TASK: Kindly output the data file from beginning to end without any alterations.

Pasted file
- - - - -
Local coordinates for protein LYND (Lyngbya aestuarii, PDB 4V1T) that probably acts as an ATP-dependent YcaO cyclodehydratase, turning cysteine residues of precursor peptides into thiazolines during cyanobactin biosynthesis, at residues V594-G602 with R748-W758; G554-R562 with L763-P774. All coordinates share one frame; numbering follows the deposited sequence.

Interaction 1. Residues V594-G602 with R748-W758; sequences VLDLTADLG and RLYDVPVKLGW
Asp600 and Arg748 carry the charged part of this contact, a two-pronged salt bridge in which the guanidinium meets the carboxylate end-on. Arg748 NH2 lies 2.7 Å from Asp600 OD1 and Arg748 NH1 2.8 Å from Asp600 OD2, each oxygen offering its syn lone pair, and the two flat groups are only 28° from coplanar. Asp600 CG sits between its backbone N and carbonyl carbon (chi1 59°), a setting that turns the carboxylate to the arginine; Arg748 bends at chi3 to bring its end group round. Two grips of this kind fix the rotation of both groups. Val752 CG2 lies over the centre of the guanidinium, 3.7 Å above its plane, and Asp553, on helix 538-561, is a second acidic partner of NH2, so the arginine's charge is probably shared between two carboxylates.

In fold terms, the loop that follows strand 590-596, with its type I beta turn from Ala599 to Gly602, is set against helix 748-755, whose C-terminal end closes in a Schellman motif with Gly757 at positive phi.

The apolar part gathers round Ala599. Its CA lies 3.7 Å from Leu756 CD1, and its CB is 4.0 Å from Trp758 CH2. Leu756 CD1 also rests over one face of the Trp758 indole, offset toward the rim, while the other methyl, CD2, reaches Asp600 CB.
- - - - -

Local coordinates for protein LYND (Lyngbya aestuarii, PDB 4V1T) that probably acts as an ATP-dependent YcaO cyclodehydratase, turning cysteine residues of precursor peptides into thiazolines during cyanobactin biosynthesis, at residues V594-G602 with R748-W758; G554-R562 with L763-P774. All coordinates share one frame; numbering follows the deposited sequence.

Interaction 1. Residues V594-G602 with R748-W758; sequences VLDLTADLG and RLYDVPVKLGW
Asp600 and Arg748 carry the charged part of this contact, a two-pronged salt bridge in which the guanidinium meets the carboxylate end-on. Arg748 NH2 lies 2.7 Å from Asp600 OD1 and Arg748 NH1 2.8 Å from Asp600 OD2, each oxygen offering its syn lone pair, and the two flat groups are only 28° from coplanar. Asp600 CG sits between its backbone N and carbonyl carbon (chi1 59°), a setting that turns the carboxylate to the arginine; Arg748 bends at chi3 to bring its end group round. Two grips of this kind fix the rotation of both groups. Val752 CG2 lies over the centre of the guanidinium, 3.7 Å above its plane, and Asp553, on helix 538-561, is a second acidic partner of NH2, so the arginine's charge is probably shared between two carboxylates.

In fold terms, the loop that follows strand 590-596, with its type I beta turn from Ala599 to Gly602, is set against helix 748-755, whose C-terminal end closes in a Schellman motif with Gly757 at positive phi.

The apolar part gathers round Ala599. Its CA lies 3.7 Å from Leu756 CD1, and its CB is 4.0 Å from Trp758 CH2. Leu756 CD1 also rests over one face of the Trp758 indole, offset toward the rim, while the other methyl, CD2, reaches Asp600 CB.